Today’s New York Times quotes John Dehlin to the effect that Mitt Romney is not steadfast, is shady (i.e. not “up front”), lacks integrity, and is inconsistent. It is unclear what these judgments are based on, but these were not the only notable comments relating to Romney and Mormonism in today’s newspaper article. The impetus behind such comments, especially in the context of the rest of the NYT article, seems to be that Romney is somehow misrepresenting the Mormon faith or Mormon doctrine.

More interesting in this regard, perhaps, is the following commentary in the article:

Another case [of what the NYT article claims is Romney's "tendency to gloss over Mormonism’s history and distinctive tenets" which has supposedly "upset some fellow Mormons"] arose when George Stephanopoulos of ABC News asked Mr. Romney about a Mormon teaching that Jesus will come to the United States when he returns to reign on earth. Mr. Romney responded that the Messiah will return to the Mount of Olives in Jerusalem, “the same as the other Christian tradition.”

Mr. Grover said some of his radio listeners were astounded.

“They were just in disbelief, saying that’s not true, Jesus is coming back to Missouri,” Mr. Grover said. “It’s the L.D.S. Church’s 10th article of faith that Zion will be built upon the American continent.”

Tom Grover’s listeners (apparently) were incredulous at Romney’s comment that Latter-day Saints believe that Christ will return again to the Mount of Olives just like creedal Christians believe.

The scriptures read and believed by Latter-day Saints weigh against Tom Grover’s incredulous listeners and against Tom Grover’s own presentation of the issue. After all, the Doctrine and Covenants reiterates the Old Testament prophecy in Zecharia (Zech. 14:4-9) that Christ will appear at the Mount of Olives, dividing it asunder:

48 And then shall the Lord set his foot upon this mount, and it shall cleave in twain, and the earth shall tremble, and reel to and fro, and the heavens also shall shake.
49 And the Lord shall utter his voice, and all the ends of the earth shall hear it; and the nations of the earth shall mourn, and they that have laughed shall see their folly.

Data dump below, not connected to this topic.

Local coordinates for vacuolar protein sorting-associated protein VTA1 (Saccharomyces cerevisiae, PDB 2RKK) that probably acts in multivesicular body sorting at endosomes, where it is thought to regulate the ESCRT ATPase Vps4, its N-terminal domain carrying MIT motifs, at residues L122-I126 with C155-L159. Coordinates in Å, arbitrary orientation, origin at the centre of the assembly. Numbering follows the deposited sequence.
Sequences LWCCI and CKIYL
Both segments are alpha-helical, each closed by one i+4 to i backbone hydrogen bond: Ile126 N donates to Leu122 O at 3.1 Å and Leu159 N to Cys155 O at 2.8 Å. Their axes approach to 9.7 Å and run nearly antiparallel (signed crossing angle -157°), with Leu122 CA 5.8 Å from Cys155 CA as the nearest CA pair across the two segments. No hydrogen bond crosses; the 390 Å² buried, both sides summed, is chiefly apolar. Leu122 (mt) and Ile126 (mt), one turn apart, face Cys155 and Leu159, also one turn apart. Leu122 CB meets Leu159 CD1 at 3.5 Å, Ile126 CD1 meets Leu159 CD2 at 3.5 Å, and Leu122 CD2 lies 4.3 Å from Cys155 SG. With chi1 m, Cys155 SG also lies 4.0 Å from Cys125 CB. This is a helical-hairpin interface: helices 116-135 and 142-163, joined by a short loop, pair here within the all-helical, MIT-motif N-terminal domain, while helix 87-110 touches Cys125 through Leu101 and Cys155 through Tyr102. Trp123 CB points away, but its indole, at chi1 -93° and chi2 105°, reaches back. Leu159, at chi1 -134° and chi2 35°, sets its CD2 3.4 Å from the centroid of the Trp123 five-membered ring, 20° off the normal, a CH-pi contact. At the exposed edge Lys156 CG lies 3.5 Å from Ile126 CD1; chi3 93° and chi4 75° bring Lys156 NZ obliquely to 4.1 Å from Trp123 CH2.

50 And calamity shall cover the mocker, and the scorner shall be consumed; and they that have watched for iniquity shall be hewn down and cast into the fire.
51 And then shall the Jews look upon me and say: What are these wounds in thine hands and in thy feet?
52 Then shall they know that I am the Lord; for I will say unto them: These wounds are the wounds with which I was wounded in the house of my friends. I am he who was lifted up. I am Jesus that was crucified. I am the Son of God. (D&C 45:48-52)

To what extent can LDS radio listeners who call in to a radio talk show and voice their own misunderstanding of “Mormon Doctrine” be determinative for whether Romney is being disingenuous in how he is portraying the faith? The Tenth Article of Faith is irrelevant to the question of whether Latter-day Saints believe that Jesus will appear to the view of all the world at the Mount of Olives, smashing it in two, at the Second Coming. Latter-day Saints believe in addition to this fantastic and incredible tale — but not instead of — in further fantastic and incredible tales. Grover’s listeners should not be incensed when Romney reinforces that Latter-day Saints join creedal Christians in believing in Christ’s Second Coming at the Mount of Olives.

It is unclear why Grover would present it as some sort of categorical thing — Latter-day Saints believe that Christ will also play a role in the New Jerusalem that is to be built on the American continent so therefore we don’t believe that Christ will appear at the Mount of Olives at the Second Coming. This simply isn’t true. “Zion” being built on the American continent does not negate and is in fact irrelevant to whether Latter-day Saints believe that Christ will appear at the Mount of Olives. It is a mischaracterization to suggest that there is a fundamental tension or any kind of incongruity between these two occurences.

Finally, it is also curious that Mitt Romney would need to answer questions about the Latter-day Saint view of the Second Coming of Jesus Christ in a political debate or as part of his campaign for political office in the United States of America. A belief that the New Jerusalem will be built on the American Continent is not necessarily any more bizarre than a belief in transubstantiation, Rapture, reincarnation, salvation by grace alone, religious salvation of any kind whatsoever, heaven or hell, the devil, Greco-Roman deities, Quetzalcoatl, or anything outside of our empirical capacity at all.